Computer Science and Engineering, Department of


Date of this Version



Published in IEEE TRANSACTIONS ON SOFTWARE ENGINEERING, VOL. 28, NO. 2, FEBRUARY 2002. Copyright © 2002 IEEE. Used by permission.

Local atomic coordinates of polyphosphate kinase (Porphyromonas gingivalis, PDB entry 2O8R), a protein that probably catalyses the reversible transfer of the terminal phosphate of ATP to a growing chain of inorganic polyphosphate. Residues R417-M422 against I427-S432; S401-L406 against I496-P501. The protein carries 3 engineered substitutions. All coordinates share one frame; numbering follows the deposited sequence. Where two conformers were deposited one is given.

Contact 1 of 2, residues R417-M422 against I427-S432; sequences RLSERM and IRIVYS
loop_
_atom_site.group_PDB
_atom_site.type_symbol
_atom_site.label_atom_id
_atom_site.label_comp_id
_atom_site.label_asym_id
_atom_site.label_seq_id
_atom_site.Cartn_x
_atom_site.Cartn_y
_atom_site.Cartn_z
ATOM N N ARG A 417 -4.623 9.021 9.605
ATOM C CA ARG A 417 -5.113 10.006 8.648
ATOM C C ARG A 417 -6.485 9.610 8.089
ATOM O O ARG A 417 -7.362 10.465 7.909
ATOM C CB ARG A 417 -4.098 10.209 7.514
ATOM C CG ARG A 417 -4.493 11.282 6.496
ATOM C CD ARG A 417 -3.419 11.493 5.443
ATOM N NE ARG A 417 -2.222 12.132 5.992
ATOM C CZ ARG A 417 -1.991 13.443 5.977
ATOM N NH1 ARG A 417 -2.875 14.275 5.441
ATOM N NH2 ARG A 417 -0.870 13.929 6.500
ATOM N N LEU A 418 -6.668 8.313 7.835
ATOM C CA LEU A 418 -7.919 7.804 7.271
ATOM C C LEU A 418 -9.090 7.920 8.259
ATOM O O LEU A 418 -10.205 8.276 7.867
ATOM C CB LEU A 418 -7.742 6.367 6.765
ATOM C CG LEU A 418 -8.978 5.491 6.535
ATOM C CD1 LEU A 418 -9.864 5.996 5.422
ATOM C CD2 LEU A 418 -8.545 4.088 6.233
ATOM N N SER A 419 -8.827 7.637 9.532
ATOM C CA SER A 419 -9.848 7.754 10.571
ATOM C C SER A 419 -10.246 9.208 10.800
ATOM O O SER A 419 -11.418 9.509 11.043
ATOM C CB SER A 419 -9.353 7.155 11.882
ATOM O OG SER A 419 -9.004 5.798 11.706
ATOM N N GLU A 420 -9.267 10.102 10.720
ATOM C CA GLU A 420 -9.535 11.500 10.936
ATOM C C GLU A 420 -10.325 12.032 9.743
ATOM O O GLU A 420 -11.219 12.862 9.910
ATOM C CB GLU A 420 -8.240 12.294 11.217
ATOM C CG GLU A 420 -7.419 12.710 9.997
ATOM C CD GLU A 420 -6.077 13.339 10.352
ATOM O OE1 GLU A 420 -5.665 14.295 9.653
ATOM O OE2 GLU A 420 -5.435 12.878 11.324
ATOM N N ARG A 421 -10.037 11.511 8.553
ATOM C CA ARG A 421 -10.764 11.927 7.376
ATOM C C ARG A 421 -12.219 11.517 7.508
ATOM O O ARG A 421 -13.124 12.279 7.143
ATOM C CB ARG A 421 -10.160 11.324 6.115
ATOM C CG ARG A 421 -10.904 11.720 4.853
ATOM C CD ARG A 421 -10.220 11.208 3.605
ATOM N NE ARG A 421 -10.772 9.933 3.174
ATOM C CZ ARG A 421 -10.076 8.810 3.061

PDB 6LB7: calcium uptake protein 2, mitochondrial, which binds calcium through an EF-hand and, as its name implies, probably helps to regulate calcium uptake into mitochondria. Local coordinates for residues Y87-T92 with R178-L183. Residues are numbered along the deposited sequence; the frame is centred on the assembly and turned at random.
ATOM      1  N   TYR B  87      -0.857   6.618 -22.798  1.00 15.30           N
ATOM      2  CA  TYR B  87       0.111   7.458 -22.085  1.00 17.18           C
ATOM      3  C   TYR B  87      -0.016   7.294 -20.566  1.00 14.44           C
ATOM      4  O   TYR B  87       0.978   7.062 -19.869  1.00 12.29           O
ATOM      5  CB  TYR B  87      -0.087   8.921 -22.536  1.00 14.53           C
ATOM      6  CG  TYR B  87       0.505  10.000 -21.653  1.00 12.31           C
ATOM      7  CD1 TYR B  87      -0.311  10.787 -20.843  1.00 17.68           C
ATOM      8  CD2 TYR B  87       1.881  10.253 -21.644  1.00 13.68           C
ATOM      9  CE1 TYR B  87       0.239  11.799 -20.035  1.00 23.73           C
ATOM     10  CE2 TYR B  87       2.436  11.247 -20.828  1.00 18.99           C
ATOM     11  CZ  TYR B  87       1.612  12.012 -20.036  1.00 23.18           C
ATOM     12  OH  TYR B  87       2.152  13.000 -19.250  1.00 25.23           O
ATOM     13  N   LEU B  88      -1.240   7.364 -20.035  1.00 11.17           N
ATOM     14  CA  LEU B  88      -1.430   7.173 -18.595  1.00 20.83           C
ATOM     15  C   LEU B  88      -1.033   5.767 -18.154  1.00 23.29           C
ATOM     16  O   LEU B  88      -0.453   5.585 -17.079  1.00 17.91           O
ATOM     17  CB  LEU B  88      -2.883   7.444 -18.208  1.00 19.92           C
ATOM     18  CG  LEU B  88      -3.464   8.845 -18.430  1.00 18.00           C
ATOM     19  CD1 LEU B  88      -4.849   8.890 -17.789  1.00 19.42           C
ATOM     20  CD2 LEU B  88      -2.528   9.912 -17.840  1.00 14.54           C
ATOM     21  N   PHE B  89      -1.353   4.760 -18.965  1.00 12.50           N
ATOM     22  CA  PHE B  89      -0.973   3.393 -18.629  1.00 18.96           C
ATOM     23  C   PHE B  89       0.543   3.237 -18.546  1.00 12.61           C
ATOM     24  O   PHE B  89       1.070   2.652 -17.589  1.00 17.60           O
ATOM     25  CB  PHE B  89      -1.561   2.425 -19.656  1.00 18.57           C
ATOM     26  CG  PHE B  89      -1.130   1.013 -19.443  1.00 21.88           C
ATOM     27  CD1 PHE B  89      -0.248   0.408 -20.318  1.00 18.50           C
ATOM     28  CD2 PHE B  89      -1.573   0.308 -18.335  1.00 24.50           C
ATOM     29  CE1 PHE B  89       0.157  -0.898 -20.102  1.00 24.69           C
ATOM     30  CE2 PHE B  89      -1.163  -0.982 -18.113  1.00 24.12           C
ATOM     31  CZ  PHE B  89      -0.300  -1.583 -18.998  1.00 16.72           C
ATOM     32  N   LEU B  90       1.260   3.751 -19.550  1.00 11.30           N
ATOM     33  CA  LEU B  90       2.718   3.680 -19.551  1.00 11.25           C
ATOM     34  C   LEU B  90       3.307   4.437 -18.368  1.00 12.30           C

To reduce the cost of regression testing, software testers may prioritize their test cases so that those which are more important, by some measure, are run earlier in the regression testing process. One potential goal of such prioritization is to increase a test suite’s rate of fault detection. Previous work reported results of studies that showed that prioritization techniques can significantly improve rate of fault detection. Those studies, however, raised several additional questions: 1) Can prioritization techniques be effective when targeted at specific modified versions; 2) what trade-offs exist between fine granularity and coarse granularity prioritization techniques; 3) can the incorporation of measures of fault proneness into prioritization techniques improve their effectiveness? To address these questions, we have performed several new studies in which we empirically compared prioritization techniques using both controlled experiments and case studies. The results of these studies show that each of the prioritization techniques considered can improve the rate of fault detection of test suites overall. Fine-granularity techniques typically outperformed coarse-granularity techniques, but only by a relatively small margin overall; in other words, the relative imprecision in coarse-granularity analysis did not dramatically reduce coarse-granularity techniques’ ability to improve rate of fault detection. Incorporation of fault-proneness techniques produced relatively small improvements over other techniques in terms of rate of fault detection, a result which ran contrary to our expectations. Our studies also show that the relative effectiveness of various techniques can vary significantly across target programs. Furthermore, our analysis shows that whether the effectiveness differences observed will result in savings in practice varies substantially with the cost factors associated with particular testing processes. Further work to understand the sources of this variance and to incorporate such understanding into prioritization techniques and the choice of techniques would be beneficial.